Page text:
Hello church family, this is Pastor Phil!
Our reading for this Sunday is from the Gospel of Luke, Chapter 24, verses 25-35. (I would encourage you to read the whole chapter of Luke 24 here). This passage occurs after the Resurrection of Jesus on Easter Morning with two of Jesus’ disciples walking away from Jerusalem on the road to Emmaus, sad and confused about Jesus’ crucifixion and not really believing anything they had heard about his Resurrection. Jesus walks with them on the road, but they don’t recognize Him, and He asks them why they are so sad. After they explain everything that had happened to Jesus and what they had hoped for, the following happens.
And he said to them, “O foolish ones, and slow of heart to believe all that the prophets have spoken! Was it not necessary that the Christ should suffer these things and enter into his glory?” And beginning with Moses and all the Prophets, he interpreted to them in all the Scriptures the things concerning himself.
So, they drew near to the village to which they were going. He acted as if he were going farther, but they urged him strongly, saying, “Stay with us, for it is toward evening and the day is now far spent.” So, he went in to stay with them. When he was at table with them, he took the bread and blessed and broke it and gave it to them. And their eyes were opened, and they recognized him. And he vanished from their sight. They said to each other, “Did not our hearts burn within us while he talked to us on the road, while he opened to us the Scriptures?” And they rose that same hour and returned to Jerusalem. And they found the eleven and those who were with them gathered together, saying, “The Lord has risen indeed, and has appeared to Simon!” Then they told what had happened on the road, and how he was known to them in the breaking of the bread.
I have been extra tired this past month and a half. I’ve heard the same thing from a lot of my friends and from many of you as well. I was talking about this to my best friend, Anne, who’s working from home in St. Louis. We were just like, “man, I’m exhausted.” It doesn’t seem to make a difference if we’re still able to work somewhat like usual, or if we’re working from home like I’ve been doing, or if were laid off, or trying to take care of things at home, everyone seems to feel extra tired right now. I know I do.
If you do, or if you’re feeling down, slightly lost and misplaced, not sure what tomorrow will bring, a little bit worried and don’t know what to do with yourself, or you’re pretty sure sweatpants have become your new dress code, you’re not alone and this is completely normal. It feels like the things that we have been using to give us a sense of direction and keep us grounded are all changed about.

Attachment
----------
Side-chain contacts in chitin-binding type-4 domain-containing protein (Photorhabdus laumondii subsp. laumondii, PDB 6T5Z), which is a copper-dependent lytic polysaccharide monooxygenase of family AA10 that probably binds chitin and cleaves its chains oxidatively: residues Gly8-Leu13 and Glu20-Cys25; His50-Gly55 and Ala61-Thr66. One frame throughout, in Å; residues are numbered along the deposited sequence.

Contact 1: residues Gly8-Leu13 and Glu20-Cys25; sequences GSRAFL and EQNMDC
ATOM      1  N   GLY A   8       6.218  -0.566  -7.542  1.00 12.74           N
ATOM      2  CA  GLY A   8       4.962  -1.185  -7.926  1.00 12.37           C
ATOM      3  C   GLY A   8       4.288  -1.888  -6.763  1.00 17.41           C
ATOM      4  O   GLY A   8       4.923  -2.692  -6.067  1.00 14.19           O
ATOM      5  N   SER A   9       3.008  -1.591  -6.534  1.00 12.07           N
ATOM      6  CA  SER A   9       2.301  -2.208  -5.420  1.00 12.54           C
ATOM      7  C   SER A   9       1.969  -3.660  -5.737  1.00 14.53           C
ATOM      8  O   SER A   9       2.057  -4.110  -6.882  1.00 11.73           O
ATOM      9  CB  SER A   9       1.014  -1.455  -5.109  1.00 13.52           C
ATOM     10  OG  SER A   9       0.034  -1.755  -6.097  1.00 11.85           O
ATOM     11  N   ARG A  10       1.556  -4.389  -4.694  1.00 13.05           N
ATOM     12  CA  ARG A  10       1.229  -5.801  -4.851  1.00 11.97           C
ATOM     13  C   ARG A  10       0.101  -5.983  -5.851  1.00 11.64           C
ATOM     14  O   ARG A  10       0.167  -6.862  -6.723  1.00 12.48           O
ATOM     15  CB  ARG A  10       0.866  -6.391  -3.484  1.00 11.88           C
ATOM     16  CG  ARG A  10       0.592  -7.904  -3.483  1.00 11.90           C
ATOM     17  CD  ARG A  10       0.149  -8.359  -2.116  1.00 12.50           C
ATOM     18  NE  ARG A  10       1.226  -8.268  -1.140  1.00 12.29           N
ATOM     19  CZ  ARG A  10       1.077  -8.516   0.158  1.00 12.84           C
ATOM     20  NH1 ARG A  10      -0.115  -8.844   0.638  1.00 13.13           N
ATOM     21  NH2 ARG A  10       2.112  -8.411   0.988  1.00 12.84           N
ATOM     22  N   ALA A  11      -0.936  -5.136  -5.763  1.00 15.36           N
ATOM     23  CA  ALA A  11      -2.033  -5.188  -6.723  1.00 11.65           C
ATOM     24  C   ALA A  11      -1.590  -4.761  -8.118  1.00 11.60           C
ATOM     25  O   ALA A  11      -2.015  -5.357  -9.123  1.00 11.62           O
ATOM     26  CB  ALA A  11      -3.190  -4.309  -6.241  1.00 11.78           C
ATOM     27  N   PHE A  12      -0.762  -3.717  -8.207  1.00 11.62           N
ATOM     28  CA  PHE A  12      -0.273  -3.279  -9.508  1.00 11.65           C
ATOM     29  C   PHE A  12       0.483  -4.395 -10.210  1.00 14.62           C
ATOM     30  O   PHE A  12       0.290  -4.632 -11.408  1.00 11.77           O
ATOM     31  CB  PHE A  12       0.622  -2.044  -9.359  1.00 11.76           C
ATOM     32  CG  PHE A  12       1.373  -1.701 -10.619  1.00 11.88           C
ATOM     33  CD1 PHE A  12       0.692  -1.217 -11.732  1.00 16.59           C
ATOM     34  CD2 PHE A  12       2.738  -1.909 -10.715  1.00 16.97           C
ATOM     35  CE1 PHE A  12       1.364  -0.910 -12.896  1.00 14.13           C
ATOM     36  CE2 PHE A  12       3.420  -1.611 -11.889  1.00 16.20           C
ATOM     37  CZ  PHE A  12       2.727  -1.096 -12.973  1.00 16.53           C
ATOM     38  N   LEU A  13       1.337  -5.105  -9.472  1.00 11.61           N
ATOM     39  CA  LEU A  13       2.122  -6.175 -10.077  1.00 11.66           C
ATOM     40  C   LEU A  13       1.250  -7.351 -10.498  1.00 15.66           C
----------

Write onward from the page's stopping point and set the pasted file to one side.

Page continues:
When it all falls down.
When we feel these ways, often we are in shock, we are grieving, and we are trying to find something solid again to get our bearings.
You’re pretty sure sweatpants have become your new dress code
Shock happens when a trauma occurs to a person. Not only physical trauma, but emotional and psychological trauma as well. Learning and seeing the very real effects of a pandemic where we live and being afraid for our loved ones and ourselves is a trauma in and of itself. Our bodies try to recover from the stress reaction. It is emotionally and physically draining and leaves us exhausted.
Then there’s that sense of grief. Grief is working through what this new reality in our life looks like now that someone or something isn’t there anymore. This sense of grief, of figuring out what life looks like now, takes time, is hard work and yes, it is exhausting.
All of this is a normal reaction to getting hit with a major traumatic event. What we’re trying to do is find our sense of identity, security, and meaning once again in this new life situation. So, we’re tired. But also angry, cranky, moody, goofy, and trying to keep busy. All of it is a way of coping.
This is exactly what those disciples on the road to Emmaus were feeling. They had been with Jesus, seen his miracles, and believed in Him, but didn’t really understand Him–not yet, anyway. They had built their lives around Jesus and now he was gone after a horrible crucifixion and their world was crumbling all around them. Then, some of the disciples were saying crazy things about seeing Jesus resurrected. They didn’t know what to do with themselves when they heard this– they were in shock, they were grieving, and they were trying to find some solid ground.
What I love is that Jesus doesn’t wait around for lost and confused disciples to find Him. Jesus doesn’t wait for them to somehow find out that what they had wanted, and had thought was lost, was always there in Jesus.
Jesus came to them and showed them, “look I’m still here, your world isn’t crumbling down around you. I’ve got you like I always have!” Then he takes the disciples to the places he has always promised to be, in His Word and Sacraments. Those places and that person, the Savior Jesus, never forsake us or leave us.
Jesus doesn’t wait around for lost and confused disciples to find Him.
We are walking down our own Emmaus Road right now, feeling like the world is crumbling down all around us, feeling so lost, in shock and grief, just wanting something solid. I want you to know that in all of the change, Jesus hasn’t changed. Jesus doesn’t wait for us to get our act together either, but promises to be where He has always been. In His Word and His Sacraments. In your life. No matter what other craziness is going on in your own head, you can find your rest and peace in Jesus’ unchanging presence.
Please remember, especially, as you find your rest in Jesus, to be patient with those in your life and all around you. They are going through the same feelings you are. It might not look the same for them as it does for you, but it is the same underneath. Please, love each other well and be patient with each other, as Jesus loves and is patient with us.